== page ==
Gardening with Laurie: Lawn care in summer

By Laurie Brown
Reader Columnist

This is the time of year when the lawn gets a work out ­— kids and dogs playing on it, having the grill out and people standing around, and having lawn furniture sitting on it. It’s also time to take care of it a little bit. 

Hopefully you fertilized the lawn early in the year, before it got hot. If you didn’t, it’s best to wait until fall, when the weather cools off. The lawn will still be growing them, and putting away energy for the winter. Also, don’t use herbicides on the lawn in hot weather. While things like Weed & Feed are designed to kill only broadleaf plants, in hot, dry weather they can harm the grass, too. If you’re concerned with weeds in summer, hand dig them out. All the lawn wants right now is water.

Most lawns will need about one inch of water a week. One inch of water doesn’t mean the soil is wet to the depth of one inch; in sandy soils, one inch of water will wet it quite deep, while in heavy soils it will stay nearer the surface. More than this amount is unnecessary; while you want the water to go fairly deep so the roots will extend down, grass plants are fairly shallow rooted plants no matter how much water they get. The best time to water is early in the morning; the water can soak in before the day gets hot, and the grass will be dry when night comes, minimizing the chance of fungal diseases getting a foothold.

Set your lawn mower blade fairly high. Taller grass is healthier grass; the taller blades of grass shade the soil so water doesn’t evaporate as fast and the grass develops deeper roots when the top is long. And even though it’s a pain, mow often rather than putting it off as cutting a lot off at once stresses the plant. Thankfully the lawn growth slows down in hot weather!

Mid-summer isn’t a good time to seed a new lawn. It won’t do nearly as well as if you seed in spring or fall. You’ll be watering constantly to keep it from drying out, and drying out is fatal to seedlings.

Things sitting on the grass is a big enemy of the lawn. The grass will turn yellow after a few days of anything sitting on it. Move chairs and the grill around every few days. Kiddy pools are the hardest things to deal with. They will kill a large area instead of just small spots. Try to move it to a new spot every time you refill it. Even if you only have a couple of spots where the pool will fit, try and alternate where it sits. Be careful of using bleach in the water; it’ll burn the grass when you empty the pool onto the lawn.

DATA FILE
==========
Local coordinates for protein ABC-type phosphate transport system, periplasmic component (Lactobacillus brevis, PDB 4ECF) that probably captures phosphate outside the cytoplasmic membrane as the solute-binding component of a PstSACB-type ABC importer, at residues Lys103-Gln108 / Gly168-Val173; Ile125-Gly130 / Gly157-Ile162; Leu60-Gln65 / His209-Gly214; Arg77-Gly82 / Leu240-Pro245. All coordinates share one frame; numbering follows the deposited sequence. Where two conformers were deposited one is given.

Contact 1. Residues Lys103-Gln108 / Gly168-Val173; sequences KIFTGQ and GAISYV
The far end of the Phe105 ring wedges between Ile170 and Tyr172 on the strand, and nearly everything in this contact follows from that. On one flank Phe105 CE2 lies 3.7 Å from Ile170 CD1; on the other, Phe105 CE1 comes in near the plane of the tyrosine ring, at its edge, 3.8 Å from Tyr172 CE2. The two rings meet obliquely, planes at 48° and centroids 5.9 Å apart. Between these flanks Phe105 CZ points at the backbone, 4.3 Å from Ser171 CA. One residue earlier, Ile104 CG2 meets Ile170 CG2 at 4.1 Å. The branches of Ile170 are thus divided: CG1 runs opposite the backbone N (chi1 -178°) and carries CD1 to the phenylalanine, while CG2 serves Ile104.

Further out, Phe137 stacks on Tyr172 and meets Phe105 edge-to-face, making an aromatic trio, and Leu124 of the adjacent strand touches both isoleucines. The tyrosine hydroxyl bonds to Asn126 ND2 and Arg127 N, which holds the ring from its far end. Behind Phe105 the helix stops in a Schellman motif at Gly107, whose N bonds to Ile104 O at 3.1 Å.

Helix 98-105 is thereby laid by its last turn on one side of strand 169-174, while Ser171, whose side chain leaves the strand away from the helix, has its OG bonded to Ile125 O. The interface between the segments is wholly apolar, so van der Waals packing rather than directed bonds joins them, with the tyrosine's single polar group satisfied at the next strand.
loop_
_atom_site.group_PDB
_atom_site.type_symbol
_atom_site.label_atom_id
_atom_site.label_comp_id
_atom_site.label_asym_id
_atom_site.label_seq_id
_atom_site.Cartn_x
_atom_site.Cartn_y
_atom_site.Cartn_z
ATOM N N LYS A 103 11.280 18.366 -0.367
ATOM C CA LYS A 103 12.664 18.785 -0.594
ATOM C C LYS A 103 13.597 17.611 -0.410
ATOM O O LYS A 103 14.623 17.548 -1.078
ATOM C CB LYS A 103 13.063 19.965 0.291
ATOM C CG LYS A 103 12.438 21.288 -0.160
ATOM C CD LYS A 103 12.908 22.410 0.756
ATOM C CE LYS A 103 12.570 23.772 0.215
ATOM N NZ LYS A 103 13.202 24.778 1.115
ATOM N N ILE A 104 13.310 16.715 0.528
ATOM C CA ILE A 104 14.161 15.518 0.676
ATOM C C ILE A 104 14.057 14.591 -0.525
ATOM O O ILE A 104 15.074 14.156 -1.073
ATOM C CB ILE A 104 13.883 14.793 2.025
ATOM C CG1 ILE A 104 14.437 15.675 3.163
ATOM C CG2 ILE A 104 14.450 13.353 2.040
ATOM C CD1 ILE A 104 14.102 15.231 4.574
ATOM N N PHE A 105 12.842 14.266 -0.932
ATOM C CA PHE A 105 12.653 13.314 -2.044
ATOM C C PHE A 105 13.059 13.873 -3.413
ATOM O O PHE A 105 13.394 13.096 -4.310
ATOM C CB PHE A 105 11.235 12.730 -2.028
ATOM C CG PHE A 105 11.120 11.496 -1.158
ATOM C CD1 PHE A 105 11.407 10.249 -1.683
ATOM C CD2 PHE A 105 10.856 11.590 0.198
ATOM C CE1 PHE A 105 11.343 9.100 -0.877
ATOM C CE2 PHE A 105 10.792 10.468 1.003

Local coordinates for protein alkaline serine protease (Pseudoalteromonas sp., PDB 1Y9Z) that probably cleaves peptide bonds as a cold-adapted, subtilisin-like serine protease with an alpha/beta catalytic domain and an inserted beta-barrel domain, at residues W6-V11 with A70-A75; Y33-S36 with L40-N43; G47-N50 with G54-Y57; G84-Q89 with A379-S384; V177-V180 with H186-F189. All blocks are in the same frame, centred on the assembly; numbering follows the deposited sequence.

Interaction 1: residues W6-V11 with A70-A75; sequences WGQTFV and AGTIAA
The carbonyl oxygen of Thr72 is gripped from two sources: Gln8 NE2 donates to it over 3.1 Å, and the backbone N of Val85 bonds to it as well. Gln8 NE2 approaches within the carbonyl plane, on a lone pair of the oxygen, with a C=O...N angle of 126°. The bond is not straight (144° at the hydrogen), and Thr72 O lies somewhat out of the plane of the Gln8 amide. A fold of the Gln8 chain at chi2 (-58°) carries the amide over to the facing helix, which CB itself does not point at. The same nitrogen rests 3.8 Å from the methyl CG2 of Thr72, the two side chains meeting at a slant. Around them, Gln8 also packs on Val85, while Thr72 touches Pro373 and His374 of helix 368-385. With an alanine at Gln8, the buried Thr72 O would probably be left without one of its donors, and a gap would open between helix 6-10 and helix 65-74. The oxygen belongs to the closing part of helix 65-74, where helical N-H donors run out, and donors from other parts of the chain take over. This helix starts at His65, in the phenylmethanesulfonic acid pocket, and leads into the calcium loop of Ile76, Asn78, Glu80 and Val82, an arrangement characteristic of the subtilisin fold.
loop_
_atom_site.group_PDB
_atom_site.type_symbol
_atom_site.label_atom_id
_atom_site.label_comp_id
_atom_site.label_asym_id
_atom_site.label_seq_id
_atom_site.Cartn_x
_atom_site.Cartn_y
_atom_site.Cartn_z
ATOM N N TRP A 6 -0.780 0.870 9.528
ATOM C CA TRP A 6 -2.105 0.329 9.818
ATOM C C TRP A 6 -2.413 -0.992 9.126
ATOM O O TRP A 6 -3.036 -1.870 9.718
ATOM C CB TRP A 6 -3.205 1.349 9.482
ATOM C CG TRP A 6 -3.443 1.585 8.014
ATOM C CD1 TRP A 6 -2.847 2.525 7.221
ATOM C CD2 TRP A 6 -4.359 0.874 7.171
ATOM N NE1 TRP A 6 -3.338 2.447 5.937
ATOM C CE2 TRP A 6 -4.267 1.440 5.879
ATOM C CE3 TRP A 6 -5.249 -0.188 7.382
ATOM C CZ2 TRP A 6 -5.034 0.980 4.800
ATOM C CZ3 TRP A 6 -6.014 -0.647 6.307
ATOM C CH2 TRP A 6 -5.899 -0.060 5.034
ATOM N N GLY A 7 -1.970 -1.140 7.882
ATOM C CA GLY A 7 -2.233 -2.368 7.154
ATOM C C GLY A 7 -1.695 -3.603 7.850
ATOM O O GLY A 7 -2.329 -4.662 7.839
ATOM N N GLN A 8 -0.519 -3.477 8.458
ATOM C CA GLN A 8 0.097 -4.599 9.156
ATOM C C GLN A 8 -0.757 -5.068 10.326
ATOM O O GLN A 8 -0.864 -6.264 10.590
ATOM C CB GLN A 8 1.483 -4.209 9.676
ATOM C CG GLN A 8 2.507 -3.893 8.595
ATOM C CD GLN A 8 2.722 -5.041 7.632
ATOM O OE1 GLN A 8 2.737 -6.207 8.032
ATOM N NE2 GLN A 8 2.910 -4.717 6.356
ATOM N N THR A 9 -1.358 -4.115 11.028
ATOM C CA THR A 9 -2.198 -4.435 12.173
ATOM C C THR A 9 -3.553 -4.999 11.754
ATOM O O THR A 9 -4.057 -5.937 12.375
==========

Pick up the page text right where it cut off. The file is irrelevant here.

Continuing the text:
Thankfully the lawn doesn’t need much in summer. That makes me very happy.

While we have you ...

... if you appreciate that access to the news, opinion, humor, entertainment and cultural reporting in the Sandpoint Reader is freely available in our print newspaper as well as here on our website, we have a favor to ask. The Reader is locally owned and free of the large corporate, big-money influence that affects so much of the media today. We're supported entirely by our valued advertisers and readers. We're committed to continued free access to our paper and our website here with NO PAYWALL - period. But of course, it does cost money to produce the Reader. If you're a reader who appreciates the value of an independent, local news source, we hope you'll consider a voluntary contribution. You can help support the Reader for as little as $1.

You can contribute at either Paypal or Patreon.

Contribute at Patreon Contribute at Paypal

You may also like...

Close [x]

Want to support independent local journalism?

The Sandpoint Reader is our town's local, independent weekly newspaper. "Independent" means that the Reader is locally owned, in a partnership between Publisher Ben Olson and Keokee Co. Publishing, the media company owned by Chris Bessler that also publishes Sandpoint Magazine and Sandpoint Online. Sandpoint Reader LLC is a completely independent business unit; no big newspaper group or corporate conglomerate or billionaire owner dictates our editorial policy. And we want the news, opinion and lifestyle stories we report to be freely available to all interested readers - so unlike many other newspapers and media websites, we have NO PAYWALL on our website. The Reader relies wholly on the support of our valued advertisers, as well as readers who voluntarily contribute. Want to ensure that local, independent journalism survives in our town? You can help support the Reader for as little as $1.